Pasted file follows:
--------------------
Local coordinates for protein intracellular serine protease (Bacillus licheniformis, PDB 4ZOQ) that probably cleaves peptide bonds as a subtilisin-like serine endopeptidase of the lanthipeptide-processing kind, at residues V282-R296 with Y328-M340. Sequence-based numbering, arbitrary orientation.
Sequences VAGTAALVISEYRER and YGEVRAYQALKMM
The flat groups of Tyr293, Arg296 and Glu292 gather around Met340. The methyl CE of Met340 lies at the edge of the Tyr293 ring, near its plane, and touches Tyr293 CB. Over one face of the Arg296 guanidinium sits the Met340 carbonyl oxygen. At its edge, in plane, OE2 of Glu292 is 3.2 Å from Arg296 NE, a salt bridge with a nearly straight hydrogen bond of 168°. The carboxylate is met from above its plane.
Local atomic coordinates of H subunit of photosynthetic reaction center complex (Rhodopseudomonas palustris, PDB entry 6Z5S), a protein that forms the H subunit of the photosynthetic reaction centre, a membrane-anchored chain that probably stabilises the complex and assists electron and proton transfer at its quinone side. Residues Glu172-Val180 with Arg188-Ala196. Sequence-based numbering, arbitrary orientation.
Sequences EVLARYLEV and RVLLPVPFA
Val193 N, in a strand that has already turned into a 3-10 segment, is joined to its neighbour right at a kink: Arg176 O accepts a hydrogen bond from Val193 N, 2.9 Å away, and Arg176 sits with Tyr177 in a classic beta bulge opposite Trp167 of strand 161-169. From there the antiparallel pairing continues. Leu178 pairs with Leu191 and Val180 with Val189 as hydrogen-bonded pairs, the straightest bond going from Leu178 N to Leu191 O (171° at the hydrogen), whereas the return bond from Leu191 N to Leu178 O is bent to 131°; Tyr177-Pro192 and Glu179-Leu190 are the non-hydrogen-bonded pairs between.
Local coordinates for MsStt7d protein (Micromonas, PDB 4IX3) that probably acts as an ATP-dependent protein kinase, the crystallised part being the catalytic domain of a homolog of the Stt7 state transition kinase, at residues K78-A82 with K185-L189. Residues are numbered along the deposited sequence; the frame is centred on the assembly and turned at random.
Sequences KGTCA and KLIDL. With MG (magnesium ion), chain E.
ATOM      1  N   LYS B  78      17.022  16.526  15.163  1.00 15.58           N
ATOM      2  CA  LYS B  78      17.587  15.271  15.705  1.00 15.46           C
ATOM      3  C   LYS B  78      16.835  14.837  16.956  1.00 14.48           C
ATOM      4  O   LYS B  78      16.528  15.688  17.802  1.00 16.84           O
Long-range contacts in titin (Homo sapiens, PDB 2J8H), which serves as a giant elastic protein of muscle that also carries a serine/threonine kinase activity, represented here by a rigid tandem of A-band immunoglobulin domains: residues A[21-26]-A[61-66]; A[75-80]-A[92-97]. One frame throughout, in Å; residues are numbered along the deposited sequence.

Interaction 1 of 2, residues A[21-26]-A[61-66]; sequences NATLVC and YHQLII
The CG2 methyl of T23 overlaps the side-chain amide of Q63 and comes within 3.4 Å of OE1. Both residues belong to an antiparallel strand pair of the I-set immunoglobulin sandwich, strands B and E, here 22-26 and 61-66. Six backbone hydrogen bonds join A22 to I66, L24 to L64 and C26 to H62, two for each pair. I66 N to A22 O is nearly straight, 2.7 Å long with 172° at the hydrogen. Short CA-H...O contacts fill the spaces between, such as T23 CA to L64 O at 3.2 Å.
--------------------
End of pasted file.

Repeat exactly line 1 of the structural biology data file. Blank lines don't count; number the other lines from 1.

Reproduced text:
Local coordinates for protein intracellular serine protease (Bacillus licheniformis, PDB 4ZOQ) that probably cleaves peptide bonds as a subtilisin-like serine endopeptidase of the lanthipeptide-processing kind, at residues V282-R296 with Y328-M340. Sequence-based numbering, arbitrary orientation.